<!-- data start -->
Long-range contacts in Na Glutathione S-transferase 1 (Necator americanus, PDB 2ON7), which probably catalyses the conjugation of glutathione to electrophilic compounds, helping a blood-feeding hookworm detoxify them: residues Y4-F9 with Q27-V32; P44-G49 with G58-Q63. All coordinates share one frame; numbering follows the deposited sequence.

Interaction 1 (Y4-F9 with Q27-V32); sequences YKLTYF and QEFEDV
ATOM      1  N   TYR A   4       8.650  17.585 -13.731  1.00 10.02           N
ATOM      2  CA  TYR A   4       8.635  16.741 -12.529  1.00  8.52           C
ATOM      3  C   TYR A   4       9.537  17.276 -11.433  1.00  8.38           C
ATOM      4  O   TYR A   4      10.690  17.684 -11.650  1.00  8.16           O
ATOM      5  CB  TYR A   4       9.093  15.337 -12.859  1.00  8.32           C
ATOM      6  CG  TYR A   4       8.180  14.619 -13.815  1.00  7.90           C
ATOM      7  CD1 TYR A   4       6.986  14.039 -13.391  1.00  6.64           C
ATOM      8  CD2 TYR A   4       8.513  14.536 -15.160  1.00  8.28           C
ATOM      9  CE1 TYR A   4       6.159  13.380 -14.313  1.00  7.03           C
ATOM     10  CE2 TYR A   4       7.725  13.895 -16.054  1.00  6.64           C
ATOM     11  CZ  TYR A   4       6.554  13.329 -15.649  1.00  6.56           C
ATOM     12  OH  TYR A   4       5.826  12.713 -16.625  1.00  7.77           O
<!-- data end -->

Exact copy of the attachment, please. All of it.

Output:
Long-range contacts in Na Glutathione S-transferase 1 (Necator americanus, PDB 2ON7), which probably catalyses the conjugation of glutathione to electrophilic compounds, helping a blood-feeding hookworm detoxify them: residues Y4-F9 with Q27-V32; P44-G49 with G58-Q63. All coordinates share one frame; numbering follows the deposited sequence.

Interaction 1 (Y4-F9 with Q27-V32); sequences YKLTYF and QEFEDV
ATOM      1  N   TYR A   4       8.650  17.585 -13.731  1.00 10.02           N
ATOM      2  CA  TYR A   4       8.635  16.741 -12.529  1.00  8.52           C
ATOM      3  C   TYR A   4       9.537  17.276 -11.433  1.00  8.38           C
ATOM      4  O   TYR A   4      10.690  17.684 -11.650  1.00  8.16           O
ATOM      5  CB  TYR A   4       9.093  15.337 -12.859  1.00  8.32           C
ATOM      6  CG  TYR A   4       8.180  14.619 -13.815  1.00  7.90           C
ATOM      7  CD1 TYR A   4       6.986  14.039 -13.391  1.00  6.64           C
ATOM      8  CD2 TYR A   4       8.513  14.536 -15.160  1.00  8.28           C
ATOM      9  CE1 TYR A   4       6.159  13.380 -14.313  1.00  7.03           C
ATOM     10  CE2 TYR A   4       7.725  13.895 -16.054  1.00  6.64           C
ATOM     11  CZ  TYR A   4       6.554  13.329 -15.649  1.00  6.56           C
ATOM     12  OH  TYR A   4       5.826  12.713 -16.625  1.00  7.77           O